Betty Morrell met her mother for the first time in 82 years on January 15, 2016. Her mother, Lena Pierce, had given birth to her at age 13 on February 11, 1933. But six months later, the State of New York took the baby and made her a ward of the state. Betty Morrel was adopted from a family in Long Island. When she finally met her mother again, she was 82 years old and Pierce was 96 years old.
“It was like the beginning of my life,” Morrell said. She had searched for her mother for the previous 50 years. She finally met her at Greater Binghamton Airport.
When Lena first gave birth, she named her daughter Eva May but Betty grew up with the name her adoptive parents gave her.
“One day a neighbor kid came up to me and said, ‘You know you’re adopted, right?’” she said. “I didn’t know what that meant, so I asked my mom, who explained everything by saying I was chosen by them and very special. My family made me feel so comfortable that I didn’t even think about the fact I was adopted until I was in my twenties.” 
When her mother confirmed her adoption, she also told Morrell that her biological mother had died years ago. “I understand why she said that,” Morrell said. “She didn’t want me to look.” And it worked. Morrell didn’t try to find Pierce until 1966. Until then, she was very happy with her family. But when her adoptive mother passed away, Morrell’s aunt spilled the beans. She told Morrell her name once was Eva May and she was born in Utica, New York
So the search began. “I know I was loved and had a wonderful family. There was that missing link. It just kept driving me,” Morrell said. She started to write letters to all the hospitals in Utica. She got responses from one who had records of two births from February 11, 1933. One was a boy and one was a girl named Eva May. However, adoption agencies were less forthcoming with help because of Betty’s closed adoption. “Back in those days you couldn’t get any information,” she said.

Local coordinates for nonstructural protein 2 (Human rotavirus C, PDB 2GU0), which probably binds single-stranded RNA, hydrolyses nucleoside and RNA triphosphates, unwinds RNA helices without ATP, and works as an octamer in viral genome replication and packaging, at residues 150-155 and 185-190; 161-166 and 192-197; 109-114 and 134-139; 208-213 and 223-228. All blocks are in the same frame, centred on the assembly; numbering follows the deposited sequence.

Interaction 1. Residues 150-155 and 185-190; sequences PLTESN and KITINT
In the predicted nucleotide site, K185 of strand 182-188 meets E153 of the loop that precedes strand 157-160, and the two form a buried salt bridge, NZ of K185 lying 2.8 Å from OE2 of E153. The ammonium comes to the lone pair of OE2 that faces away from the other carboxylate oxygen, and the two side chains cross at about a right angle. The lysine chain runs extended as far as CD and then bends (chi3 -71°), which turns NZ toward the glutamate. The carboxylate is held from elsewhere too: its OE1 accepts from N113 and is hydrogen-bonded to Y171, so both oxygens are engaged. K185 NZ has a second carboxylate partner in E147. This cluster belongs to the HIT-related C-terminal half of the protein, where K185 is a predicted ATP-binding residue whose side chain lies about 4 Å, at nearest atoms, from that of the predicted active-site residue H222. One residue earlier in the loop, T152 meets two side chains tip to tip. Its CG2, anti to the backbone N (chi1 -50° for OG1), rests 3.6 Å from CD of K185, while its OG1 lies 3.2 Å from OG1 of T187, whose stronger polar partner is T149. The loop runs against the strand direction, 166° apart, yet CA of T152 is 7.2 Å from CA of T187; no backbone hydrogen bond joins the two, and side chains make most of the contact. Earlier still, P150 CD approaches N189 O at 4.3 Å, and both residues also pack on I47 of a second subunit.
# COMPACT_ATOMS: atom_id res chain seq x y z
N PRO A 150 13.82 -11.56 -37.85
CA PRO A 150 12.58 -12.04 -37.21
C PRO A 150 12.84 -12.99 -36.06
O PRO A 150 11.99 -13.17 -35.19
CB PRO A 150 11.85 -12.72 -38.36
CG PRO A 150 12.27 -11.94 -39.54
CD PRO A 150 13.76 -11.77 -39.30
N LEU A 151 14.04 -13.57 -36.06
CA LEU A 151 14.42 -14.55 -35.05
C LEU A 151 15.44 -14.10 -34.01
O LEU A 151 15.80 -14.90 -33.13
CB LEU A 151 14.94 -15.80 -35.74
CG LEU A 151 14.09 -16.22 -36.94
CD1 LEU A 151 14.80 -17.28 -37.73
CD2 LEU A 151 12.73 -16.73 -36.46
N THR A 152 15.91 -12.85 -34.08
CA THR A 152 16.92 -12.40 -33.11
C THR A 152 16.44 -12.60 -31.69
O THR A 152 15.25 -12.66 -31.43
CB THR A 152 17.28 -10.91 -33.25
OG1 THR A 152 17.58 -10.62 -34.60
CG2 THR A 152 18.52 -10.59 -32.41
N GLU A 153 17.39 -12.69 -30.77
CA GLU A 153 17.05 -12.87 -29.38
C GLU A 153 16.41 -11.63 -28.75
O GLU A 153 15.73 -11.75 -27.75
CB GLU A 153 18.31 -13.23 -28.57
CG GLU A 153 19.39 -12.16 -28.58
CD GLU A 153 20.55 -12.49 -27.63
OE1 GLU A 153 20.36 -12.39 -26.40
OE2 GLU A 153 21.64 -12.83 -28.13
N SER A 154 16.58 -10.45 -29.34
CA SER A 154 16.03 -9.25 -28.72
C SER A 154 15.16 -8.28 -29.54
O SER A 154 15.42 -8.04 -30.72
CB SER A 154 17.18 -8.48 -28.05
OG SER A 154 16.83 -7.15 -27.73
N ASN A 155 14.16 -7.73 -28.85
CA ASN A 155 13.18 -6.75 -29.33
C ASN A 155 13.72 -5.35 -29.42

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Eventually, Morrell gave up. She focused on raising a family of her own in Long Island then moved to Florida. Her granddaughter Kimberly Miccio would visit her during summer vacation and she heard all about Morrell’s search for her birth mother. Miccio connected to this story, especially because her own mother was adopted. So at age 12, Miccio helped her grandmother restart the search, a process that continued for over 20 years. “She knew I really wanted to find my mother,” Morrell said. 
At last, they had a breakthrough in September 2015. Miccio found a distant relative of Morell through Ancestry.com who put her in touch with Millie Hawk, a daughter of Pierce. When Morrell heard, she was overjoyed. She found her mother, and a sister she never knew she had. Later on, she learned she actually has two brothers and four sisters.
Then Hawk informed Pierce that she had found Eva May. The mom burst into tears. When Morrell called on the phone, Hawk answered, the two sisters got along right away. In fact, Miccio had to remind her grandmother that this call was to talk to Pierce. And once she got on the phone “we had such a connection,” Morrell said. “It was just everything I ever hoped for.”
Pierce had tried to find Morrell as well but never succeeded. “She never stopped thinking about her,” Hawk said. “She would always say, ‘My Eva May.’” And finally, they reunited at the airport.
The mother and daughter stayed close since that day. Pierce struggled with memory due to her age, so Morrell sometimes had to remind her that she was Eva May. She had found her biological family. “I’m not alone anymore,” Morrell said. “I have my mother, and I have sisters and brothers. It’s surreal but so wonderful to be together again after all this time.”